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A sticky question

Jeff Passan
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Dan Wetzel: MLB again takes its eye off the ball

DETROIT – For the ultimate pine tar authority on the night the sticky substance reintroduced itself to baseball lore, you needed an invitation to a wedding in Charleston, S.C. George Brett was there Sunday, simultaneously guest and celebrity, and even 23 years after his furious charge out of the Yankee Stadium dugout and into Tim McClelland's face, strangers pelted him with one question.

"There were people from Israel, people from Budapest, people from Scotland, all over the world," Brett said from his cell phone, "and everybody wanted to come up and talk about the pine tar. It's definitely what I'm remembered for.

"Why, what happened?"

There was no television at the wedding, and Brett hadn't seen Game 2 of the World Series. And for those who did … well, no one is really sure, either. Something was on the left hand of Detroit Tigers starter Kenny Rogers in the first inning Sunday against the St. Louis Cardinals. Photographs and television replays showed a substance, which was brown and looked sticky.

Brown and sticky generally indicates pine tar, which pitchers dab on their fingers for a better grip on the ball. Pine tar is illegal when smudged on a ball, calling for an automatic ejection. And after Rogers wiped his hand or washed it clean – the stories on that diverge, too – he went on to pitch seven more shutout innings, extending his postseason streak to 23 scoreless and evening the series in Detroit's 3-1 victory at Comerica Park.

Brett is familiar with guilt by pine tar. On July 24, 1983, he thumped a two-run, two-out, ninth-inning home run off Goose Gossage to give his Kansas City Royals a 5-4 lead against the New York Yankees. Yankees manager Billy Martin asked McClelland to measure how far the pine tar on Brett's bat extended, and because it was more than 18 inches from the tip of his bat handle, McClelland called him out and nullified the home run.

Famous as Brett's ensuing tantrum became, it risked falling to No. 2 in the annals of pine tar follies Sunday had home-plate umpire Alfonso Marquez inspected Rogers' hand and found something tacky. With the Cardinals not lodging any sort of official complaint – at least, not admitting to doing such – Marquez let Rogers go because he believed the substance was dirt.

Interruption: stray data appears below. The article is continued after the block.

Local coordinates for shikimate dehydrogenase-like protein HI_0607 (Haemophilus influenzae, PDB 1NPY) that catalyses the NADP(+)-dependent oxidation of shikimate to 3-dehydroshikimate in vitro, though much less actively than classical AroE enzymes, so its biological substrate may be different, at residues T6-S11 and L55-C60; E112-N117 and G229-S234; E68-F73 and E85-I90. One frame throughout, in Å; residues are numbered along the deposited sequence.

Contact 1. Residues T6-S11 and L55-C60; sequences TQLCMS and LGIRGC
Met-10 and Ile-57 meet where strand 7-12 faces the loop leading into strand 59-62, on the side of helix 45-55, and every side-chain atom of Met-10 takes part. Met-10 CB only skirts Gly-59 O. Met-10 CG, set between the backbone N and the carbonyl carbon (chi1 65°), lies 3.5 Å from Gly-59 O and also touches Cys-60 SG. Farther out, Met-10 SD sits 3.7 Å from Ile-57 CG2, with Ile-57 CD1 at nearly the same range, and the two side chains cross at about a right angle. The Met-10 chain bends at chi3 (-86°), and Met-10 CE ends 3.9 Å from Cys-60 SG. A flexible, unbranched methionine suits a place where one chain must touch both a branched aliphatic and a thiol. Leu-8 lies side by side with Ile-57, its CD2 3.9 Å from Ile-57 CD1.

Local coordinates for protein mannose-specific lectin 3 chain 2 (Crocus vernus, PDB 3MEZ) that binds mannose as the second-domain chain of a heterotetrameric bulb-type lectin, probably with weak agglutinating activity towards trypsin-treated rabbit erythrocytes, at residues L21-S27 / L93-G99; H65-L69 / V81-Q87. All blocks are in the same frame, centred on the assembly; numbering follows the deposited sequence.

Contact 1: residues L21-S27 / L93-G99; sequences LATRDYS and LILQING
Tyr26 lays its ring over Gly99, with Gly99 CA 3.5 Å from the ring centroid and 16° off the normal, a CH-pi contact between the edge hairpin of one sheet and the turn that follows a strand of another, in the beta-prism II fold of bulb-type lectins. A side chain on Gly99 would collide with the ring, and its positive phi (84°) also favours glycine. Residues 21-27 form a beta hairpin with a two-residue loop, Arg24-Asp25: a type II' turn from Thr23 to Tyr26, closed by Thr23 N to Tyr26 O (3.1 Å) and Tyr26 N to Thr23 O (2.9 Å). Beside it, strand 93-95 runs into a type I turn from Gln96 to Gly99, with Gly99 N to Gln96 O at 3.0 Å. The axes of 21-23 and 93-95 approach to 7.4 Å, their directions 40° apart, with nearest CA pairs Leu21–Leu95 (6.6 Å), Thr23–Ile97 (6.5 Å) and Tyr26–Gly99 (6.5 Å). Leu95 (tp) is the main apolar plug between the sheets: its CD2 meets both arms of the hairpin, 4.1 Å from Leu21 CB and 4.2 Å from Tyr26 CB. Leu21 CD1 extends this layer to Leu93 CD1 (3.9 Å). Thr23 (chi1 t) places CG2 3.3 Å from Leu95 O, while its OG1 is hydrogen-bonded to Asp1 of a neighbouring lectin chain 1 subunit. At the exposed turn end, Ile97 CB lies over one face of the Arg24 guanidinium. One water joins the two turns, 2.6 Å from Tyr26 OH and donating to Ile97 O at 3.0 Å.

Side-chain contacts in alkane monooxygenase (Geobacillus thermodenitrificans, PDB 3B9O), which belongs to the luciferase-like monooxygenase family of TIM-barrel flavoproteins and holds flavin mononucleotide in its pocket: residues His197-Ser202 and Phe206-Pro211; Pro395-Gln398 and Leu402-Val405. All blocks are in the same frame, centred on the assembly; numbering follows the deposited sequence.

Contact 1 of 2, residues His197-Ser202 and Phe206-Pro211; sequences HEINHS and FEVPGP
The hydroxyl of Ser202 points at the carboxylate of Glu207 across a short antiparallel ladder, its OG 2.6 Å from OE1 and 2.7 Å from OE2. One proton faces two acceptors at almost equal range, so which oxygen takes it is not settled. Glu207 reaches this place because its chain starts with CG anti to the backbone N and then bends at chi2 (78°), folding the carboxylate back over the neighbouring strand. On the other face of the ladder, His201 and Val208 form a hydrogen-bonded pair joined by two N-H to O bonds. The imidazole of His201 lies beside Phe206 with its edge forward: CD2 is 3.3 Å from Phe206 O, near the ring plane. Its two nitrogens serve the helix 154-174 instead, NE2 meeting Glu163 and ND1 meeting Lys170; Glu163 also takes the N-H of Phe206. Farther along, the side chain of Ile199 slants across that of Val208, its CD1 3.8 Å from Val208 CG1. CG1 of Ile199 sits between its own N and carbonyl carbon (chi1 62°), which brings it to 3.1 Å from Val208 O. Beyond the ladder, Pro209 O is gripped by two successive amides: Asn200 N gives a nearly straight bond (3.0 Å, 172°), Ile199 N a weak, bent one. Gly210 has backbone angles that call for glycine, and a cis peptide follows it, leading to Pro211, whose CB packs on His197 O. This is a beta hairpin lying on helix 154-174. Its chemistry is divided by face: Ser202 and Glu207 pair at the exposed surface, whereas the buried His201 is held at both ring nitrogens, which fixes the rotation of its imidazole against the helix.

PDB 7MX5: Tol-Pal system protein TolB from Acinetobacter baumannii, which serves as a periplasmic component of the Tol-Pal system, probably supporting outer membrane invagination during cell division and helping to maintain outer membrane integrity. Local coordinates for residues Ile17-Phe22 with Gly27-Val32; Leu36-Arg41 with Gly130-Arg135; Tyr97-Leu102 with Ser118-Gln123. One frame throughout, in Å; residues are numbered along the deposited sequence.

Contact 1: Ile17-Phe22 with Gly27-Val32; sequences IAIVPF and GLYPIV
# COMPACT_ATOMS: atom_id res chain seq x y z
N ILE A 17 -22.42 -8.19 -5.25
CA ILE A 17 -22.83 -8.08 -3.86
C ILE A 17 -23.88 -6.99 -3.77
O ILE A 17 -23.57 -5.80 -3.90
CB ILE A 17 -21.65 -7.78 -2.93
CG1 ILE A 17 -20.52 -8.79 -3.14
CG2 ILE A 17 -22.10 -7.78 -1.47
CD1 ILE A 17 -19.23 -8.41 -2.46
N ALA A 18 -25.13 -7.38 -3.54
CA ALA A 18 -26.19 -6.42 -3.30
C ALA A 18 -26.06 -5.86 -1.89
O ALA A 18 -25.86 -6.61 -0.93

Really.

Forget that pitchers have used pine tar since, oh, forever. Or that temperatures dipped into the 30s and Rogers admitted he had trouble gripping the ball. Or that in the past two years, pitchers Julian Tavarez and Brendan Donnelly have been booted from games and suspended 10 more when umpires found pine tar on their person – Tavarez's on his hat and Donnelly's on his glove.

"Rogers wouldn't be the first guy to do it," Brett said. "A lot of guys put it in their glove. Have for years. Just to help them get a grip. I'm sure he was doing it all year. You don't just try something some day.

"It wouldn't bother me at all. It helps you get a good grip on things. That's all it does. I don't think when you do anything with pine tar, it's cheating."

The Cardinals' brass, on the other hand, was none too pleased with Rogers. Manager Tony La Russa refused to answer anything related to Rogers and the substance. Players strayed from pine tar questions, likely instructed by their manager to steer clear. Only Cardinals pitching coach Dave Duncan broached the subject, and in doing so he essentially called any use of pine tar cheating.

"Any time you can get a better grip on the ball, it's going to have a positive effect," Duncan said. "Why do you think there's a rule against it?

"It would have more bite on it," he added. "If it's sinking, it's going to sink more. If it's a slider, you're going to have better spin. Curveball, same thing."

No known studies have been done on baseballs and pine tar, the byproduct of extreme heat applied to the stumps and roots of the pine tree that predates baseball by at least two centuries.

Some players contend there is little difference between pine tar and rosin, a powdery and sticky substance that comes from a bag near the mound – and is legal. While pitchers are allowed to use rosin for tack, that's about the extent of their doctoring.

Pitchers caught using nail files or sandpaper, Vaseline or spit, mud or peanut butter – and, yes, pine tar – are immediately booted.

Which makes Detroit closer Todd Jones' story even more fascinating. For the two seasons he pitched in Colorado, Jones said he used pine tar every outing.

"My thing in Denver was I always felt like I was a danger if I couldn't grip the ball," Jones said. "If I was using something that would help me hold on to the ball, they would maybe look the other way or something. I wasn't using Vaseline or anything like that. I was using something to almost help me break even in Denver. I never got checked."

He wasn't sure about its moral implications.

"Some people claim it does [help], some it doesn't," Jones said. "In a situation of 7,000 feet up, there might be something to it.

"It's whether you think it's cheating or not."

In both clubhouses, the answer was ambiguous. While a throng surrounded Albert Pujols to get his take on the game – he, for one, said that if Rogers wanted to cheat, he's wily enough, at 41 years old, to hide it a little better than that – a conversation echoed out of the Cardinals' showers.

They were talking about pine tar, like everyone did at the stadium Sunday, like everyone will when they think of Kenny Rogers' magical postseason. And one of the players, seemingly oblivious to how his voice rung off the walls, or perhaps trying to elucidate everyone clamoring for information, laughed when thinking about the fervor.

"First of all," the player said, "what pitcher doesn't use it?"